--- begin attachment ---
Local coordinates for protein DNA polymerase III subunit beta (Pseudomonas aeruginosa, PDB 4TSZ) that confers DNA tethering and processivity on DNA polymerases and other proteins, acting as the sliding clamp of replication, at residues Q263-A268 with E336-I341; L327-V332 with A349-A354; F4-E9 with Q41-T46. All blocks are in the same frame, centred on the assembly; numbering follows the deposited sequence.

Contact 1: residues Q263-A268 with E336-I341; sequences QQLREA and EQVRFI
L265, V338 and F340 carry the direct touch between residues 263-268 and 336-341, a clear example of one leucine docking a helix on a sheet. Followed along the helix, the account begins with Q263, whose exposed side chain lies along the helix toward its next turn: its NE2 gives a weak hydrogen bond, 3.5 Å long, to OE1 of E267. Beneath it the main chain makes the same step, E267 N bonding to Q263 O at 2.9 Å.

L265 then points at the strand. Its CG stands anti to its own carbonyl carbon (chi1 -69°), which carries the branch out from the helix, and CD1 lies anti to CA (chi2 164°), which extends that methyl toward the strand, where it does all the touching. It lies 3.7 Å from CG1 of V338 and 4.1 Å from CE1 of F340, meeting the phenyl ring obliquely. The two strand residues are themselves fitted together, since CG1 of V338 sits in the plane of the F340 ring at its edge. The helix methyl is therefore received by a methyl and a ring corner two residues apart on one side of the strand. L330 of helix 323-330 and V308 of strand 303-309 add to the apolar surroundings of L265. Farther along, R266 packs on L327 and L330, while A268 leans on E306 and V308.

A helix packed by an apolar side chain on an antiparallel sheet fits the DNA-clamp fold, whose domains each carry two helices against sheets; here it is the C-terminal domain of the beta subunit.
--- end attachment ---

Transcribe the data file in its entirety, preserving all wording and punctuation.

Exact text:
Local coordinates for protein DNA polymerase III subunit beta (Pseudomonas aeruginosa, PDB 4TSZ) that confers DNA tethering and processivity on DNA polymerases and other proteins, acting as the sliding clamp of replication, at residues Q263-A268 with E336-I341; L327-V332 with A349-A354; F4-E9 with Q41-T46. All blocks are in the same frame, centred on the assembly; numbering follows the deposited sequence.

Contact 1: residues Q263-A268 with E336-I341; sequences QQLREA and EQVRFI
L265, V338 and F340 carry the direct touch between residues 263-268 and 336-341, a clear example of one leucine docking a helix on a sheet. Followed along the helix, the account begins with Q263, whose exposed side chain lies along the helix toward its next turn: its NE2 gives a weak hydrogen bond, 3.5 Å long, to OE1 of E267. Beneath it the main chain makes the same step, E267 N bonding to Q263 O at 2.9 Å.

L265 then points at the strand. Its CG stands anti to its own carbonyl carbon (chi1 -69°), which carries the branch out from the helix, and CD1 lies anti to CA (chi2 164°), which extends that methyl toward the strand, where it does all the touching. It lies 3.7 Å from CG1 of V338 and 4.1 Å from CE1 of F340, meeting the phenyl ring obliquely. The two strand residues are themselves fitted together, since CG1 of V338 sits in the plane of the F340 ring at its edge. The helix methyl is therefore received by a methyl and a ring corner two residues apart on one side of the strand. L330 of helix 323-330 and V308 of strand 303-309 add to the apolar surroundings of L265. Farther along, R266 packs on L327 and L330, while A268 leans on E306 and V308.

A helix packed by an apolar side chain on an antiparallel sheet fits the DNA-clamp fold, whose domains each carry two helices against sheets; here it is the C-terminal domain of the beta subunit.